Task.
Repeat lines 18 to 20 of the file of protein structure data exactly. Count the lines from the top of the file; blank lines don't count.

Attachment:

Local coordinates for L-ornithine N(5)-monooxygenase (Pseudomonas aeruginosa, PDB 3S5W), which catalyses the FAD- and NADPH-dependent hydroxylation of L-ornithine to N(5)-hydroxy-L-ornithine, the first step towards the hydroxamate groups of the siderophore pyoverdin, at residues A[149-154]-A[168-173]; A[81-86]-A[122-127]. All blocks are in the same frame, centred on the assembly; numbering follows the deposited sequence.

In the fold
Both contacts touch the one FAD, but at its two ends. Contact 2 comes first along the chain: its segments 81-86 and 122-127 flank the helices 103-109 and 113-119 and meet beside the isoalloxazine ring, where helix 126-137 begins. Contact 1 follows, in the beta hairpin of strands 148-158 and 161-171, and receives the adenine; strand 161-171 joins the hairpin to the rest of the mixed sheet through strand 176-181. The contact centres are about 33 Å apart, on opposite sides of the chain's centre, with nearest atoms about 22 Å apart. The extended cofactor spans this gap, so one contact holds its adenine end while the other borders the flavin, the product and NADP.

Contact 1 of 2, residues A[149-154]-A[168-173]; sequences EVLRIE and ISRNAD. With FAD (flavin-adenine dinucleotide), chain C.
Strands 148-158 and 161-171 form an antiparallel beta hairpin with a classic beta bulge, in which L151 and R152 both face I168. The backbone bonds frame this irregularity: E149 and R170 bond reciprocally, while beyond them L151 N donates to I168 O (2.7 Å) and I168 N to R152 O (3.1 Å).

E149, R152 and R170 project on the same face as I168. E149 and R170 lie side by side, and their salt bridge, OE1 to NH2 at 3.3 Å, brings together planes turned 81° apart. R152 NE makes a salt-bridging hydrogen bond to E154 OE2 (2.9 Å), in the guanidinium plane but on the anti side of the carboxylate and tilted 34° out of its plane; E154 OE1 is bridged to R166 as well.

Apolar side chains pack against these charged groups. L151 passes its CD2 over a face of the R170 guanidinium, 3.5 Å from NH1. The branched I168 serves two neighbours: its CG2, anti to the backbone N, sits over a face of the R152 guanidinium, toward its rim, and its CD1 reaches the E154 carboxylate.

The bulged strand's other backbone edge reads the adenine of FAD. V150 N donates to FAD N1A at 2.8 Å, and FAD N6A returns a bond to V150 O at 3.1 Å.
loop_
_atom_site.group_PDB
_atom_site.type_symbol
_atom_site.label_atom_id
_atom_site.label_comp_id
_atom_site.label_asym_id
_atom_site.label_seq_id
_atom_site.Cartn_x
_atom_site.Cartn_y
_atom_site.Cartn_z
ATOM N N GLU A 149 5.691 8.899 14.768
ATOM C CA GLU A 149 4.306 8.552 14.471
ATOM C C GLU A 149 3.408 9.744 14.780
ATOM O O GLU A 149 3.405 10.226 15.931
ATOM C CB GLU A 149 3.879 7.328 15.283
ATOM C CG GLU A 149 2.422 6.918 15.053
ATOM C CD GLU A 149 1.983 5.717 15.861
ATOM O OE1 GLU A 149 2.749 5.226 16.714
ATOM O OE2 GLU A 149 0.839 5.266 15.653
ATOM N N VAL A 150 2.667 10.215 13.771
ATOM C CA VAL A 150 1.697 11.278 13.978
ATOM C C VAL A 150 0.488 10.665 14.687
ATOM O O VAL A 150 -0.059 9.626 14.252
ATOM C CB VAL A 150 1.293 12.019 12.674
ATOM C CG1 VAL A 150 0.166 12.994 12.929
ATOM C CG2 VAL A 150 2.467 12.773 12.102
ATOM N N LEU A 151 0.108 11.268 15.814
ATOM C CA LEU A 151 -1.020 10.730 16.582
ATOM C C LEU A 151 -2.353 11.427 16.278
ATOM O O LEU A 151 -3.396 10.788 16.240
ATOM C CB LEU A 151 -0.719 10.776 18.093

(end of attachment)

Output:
_atom_site.Cartn_z
ATOM N N GLU A 149 5.691 8.899 14.768
ATOM C CA GLU A 149 4.306 8.552 14.471